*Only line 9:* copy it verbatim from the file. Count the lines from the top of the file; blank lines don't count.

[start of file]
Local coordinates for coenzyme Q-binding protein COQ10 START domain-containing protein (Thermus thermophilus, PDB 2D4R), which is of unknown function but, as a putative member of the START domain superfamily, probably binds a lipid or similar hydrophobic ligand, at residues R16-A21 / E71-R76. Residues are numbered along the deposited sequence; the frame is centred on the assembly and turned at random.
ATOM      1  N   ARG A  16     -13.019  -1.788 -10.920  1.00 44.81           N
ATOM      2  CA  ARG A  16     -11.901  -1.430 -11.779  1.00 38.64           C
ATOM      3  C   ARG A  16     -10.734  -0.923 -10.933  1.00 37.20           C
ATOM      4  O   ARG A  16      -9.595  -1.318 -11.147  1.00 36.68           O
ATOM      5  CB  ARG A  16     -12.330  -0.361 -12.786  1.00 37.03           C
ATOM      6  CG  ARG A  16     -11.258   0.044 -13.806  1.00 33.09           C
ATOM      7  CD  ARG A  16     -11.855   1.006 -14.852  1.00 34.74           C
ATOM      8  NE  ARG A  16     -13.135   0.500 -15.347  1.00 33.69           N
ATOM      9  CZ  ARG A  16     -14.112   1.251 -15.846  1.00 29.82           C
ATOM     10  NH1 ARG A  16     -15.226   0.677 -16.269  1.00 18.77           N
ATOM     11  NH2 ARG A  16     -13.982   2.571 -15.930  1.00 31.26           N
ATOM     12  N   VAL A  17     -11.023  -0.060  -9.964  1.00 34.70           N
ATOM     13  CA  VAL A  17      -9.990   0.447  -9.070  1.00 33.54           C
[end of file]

ATOM      8  NE  ARG A  16     -13.135   0.500 -15.347  1.00 33.69           N